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Showing posts from April, 2008

Mamma Mia!

To many the phrase "Quality Italian Beer" might be an oxymoron. The very small Italian beer market (30l/person/year) is dominated by mass produced eurolagers. However, at least in the regions of Piemonte and Lombardia, of eternal wine tradition, there seems to be a craft brewing revolution. Evan rail was there not long ago and wrote a couple of post in his blog about it (check it here and here ). He also brought me a couple of samples, for which I thank him from the bottom of my belly. We tasted the first one together when he and his wife came to see our new house. Demon Hunter is called, brewed by Birrificio Montegiocco. It comes in a 750ml bottle, wrapped in elegant green paper. The presentation is flawless. According to what was written on the wrapping, the beer wants to be a Belgian style ale. Bottle fermented, brewed with water, barley and wheat malts, sugar and hops, and has a more than respectable 8.5%ABV. In the glass we have a rich amber beer, almost brown actually,

Short news

I've got little time, but I still wanted to post something before the month is over. As I had promised myself I would do, I stopped by Zlý Časy . And, as it had been anticipated, they were tapping those three beauties from Zvíkov. While I was enjoying every drop of my pint of Rarášek (which was followed by a gorgeous pint of Tmavé 13°), the owner told me that, taking advantage of the national holiday on Thursday and the de facto holiday on Friday, he will go to Karlovarksý Kraj on a tour of brewpubs, with the intention of bringing a few samples to tap at his hospoda. The excuse, the official opening of their patio on Saturday. There will be beers from Sokolov, Chýše, Velký Ribník, Forman and maybe more, at least one sample from each. Most of these beers have never seen the light in Prague, and that is a very good excuse to make your way to Nusle this Saturday afternoon. Those who miss it, might not have a second chance, at least not anytime soon, since they want to sell everything

Good times

A Pilsner Urquell sign is not likely to make me walk in, a Staropramen sign is enough to make me walk away. What I'm I doing then in Nusle, metres from Nám. Bratří Synků walking into a dive with both signs at the door? What I'm doing going down the dark stairway even after having seen a flag of Beck's, the German version of Stella Artois? The answer is easy. Zlý Časy (Evil Times) doesn't stock Staropramen anymore, they stopped doing it because they were tired of the pressure of InBev's local minion, and because they got tired of selling the subpar beers from Smíchov. That is in itself good news, but not good enough to make me walk in. Now the phrase "Bohatý výběr piv" (wide assortment of beers) is. You will be excused to take the wide assortment bit with a pinch of salt, but in the Czech Republic there aren't many places where you will find more than two or three beers, usually from the same brewery or group. Here we have five to choose from, two or th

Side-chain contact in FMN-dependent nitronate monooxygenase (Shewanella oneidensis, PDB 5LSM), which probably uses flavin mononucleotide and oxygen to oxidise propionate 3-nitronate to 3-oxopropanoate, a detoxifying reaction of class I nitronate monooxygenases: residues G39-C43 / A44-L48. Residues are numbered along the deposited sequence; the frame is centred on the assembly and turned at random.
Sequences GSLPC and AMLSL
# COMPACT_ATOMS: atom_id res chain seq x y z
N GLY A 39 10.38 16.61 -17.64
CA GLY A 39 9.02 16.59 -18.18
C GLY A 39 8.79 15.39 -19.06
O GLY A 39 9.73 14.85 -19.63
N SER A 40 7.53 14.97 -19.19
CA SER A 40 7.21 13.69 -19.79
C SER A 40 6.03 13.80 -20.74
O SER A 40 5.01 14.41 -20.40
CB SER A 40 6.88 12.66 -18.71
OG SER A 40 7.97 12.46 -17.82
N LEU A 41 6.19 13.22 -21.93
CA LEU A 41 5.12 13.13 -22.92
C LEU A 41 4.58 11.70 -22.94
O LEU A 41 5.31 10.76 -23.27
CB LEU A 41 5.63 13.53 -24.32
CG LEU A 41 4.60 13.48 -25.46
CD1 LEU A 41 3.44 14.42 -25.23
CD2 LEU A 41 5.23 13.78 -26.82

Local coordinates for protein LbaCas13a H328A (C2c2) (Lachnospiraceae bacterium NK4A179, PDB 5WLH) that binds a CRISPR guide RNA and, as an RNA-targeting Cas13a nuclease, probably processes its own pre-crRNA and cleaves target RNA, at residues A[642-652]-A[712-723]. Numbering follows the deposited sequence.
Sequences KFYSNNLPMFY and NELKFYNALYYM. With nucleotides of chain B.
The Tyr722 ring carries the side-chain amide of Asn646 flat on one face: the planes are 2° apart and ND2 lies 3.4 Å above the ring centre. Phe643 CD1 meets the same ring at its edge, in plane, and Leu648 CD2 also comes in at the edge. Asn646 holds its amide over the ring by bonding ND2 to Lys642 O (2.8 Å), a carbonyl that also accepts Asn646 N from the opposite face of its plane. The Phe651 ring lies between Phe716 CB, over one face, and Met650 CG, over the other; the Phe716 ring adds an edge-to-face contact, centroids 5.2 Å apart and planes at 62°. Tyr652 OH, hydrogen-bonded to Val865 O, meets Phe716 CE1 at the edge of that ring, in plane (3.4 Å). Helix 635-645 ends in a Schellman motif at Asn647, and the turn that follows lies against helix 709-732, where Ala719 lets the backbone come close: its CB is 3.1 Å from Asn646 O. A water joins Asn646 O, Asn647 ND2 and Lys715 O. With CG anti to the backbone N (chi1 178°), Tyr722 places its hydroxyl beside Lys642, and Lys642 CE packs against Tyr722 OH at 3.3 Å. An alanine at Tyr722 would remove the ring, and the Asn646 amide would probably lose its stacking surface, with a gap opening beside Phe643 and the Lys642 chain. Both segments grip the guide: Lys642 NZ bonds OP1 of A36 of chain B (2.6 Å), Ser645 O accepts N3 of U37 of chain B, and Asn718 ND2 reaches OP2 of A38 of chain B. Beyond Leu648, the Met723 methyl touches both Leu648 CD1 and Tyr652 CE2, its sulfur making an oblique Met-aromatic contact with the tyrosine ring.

Good for the spirit...

...At least, because it might not be so for your cholesterol. Though, appearances can deceive. Pečené vepřové koleno, roasted pork's knee or joint. Just mentioning it will make the mouth of most Czech men (and expats, together with not a few women) water. A glory of hospoda cuisine. I remember the first time I ate a whole one. I hadn't been in Prague for too long, and I was with a friend at our then favourite hospoda. We were lucky, in a good mood and our plan was a beer session as we used to back then. Koleno was what we both fancied. While ordering I naively asked the waiter to bring some roasted potatoes, too. With an ironic smile and a this-guy-doesn't-know-what-he's-doing face, he said "bread is better". I shrugged and decided to follow his qualified advice. And well I did. What we were brought a few pints later looked like two brontosaurus knees. The people with whom we were sharing the table stopped talking, actually, I think the whole place stopped ta


I had hesitated to attend this month's beer tasting. I went mostly because of the people and the atmosphere that they generate at Pivovarsky Klub the third Tuesday of every month. It was because this month's guests was Pivovar Žatec. I had already tasted most of their beers and, except for Lučan, I hadn't been the least impressed. So my expectations were pretty much at floor level. I wasn't disappointed. This must have been the worst presentation that I've attended. For several reasons: - Pivovar Žatec brews five beers on a regular basis. As you can see in the picture below, there are six bottles. That's because one of them, Premium, has two presentations, the classic 0.5l bottle for the domestic market and a 0.355l long neck bottle for export. They forgot to mention that, and If it hadn't been for Aleš Dočkal's very appropriate question (and it wasn't the only one of the day), we might have not known about it. The question that we all forgot to ask


This entry in Boak & Bailey has generated an interesting debate and gave me some food for thought. I agree with what Bailey says, for those who are interested in beer it is not enough to sit and enjoy it, but we also feel the need of share our passion with the rest of the world and trying to rescue lost souls. In a comment Boak seems to give the term Beerevangelism some negative meaning. Which in a way is understandable. Evangelism, evangelists, evangelise are words that have acquired an almost nefarious meaning. We associate them with some characters of dubious reputation who preach intolerance on cable channels while lining their pockets with the money of their audience, or with the forceful conversion of the native peoples of America. However, the word comes from the Greek and means good news, and evangelists were those who spread them. Regardless of what each of us might think of the Christian gospels, I am proud of being a Beerevangelist. I don't see anything wrong in spr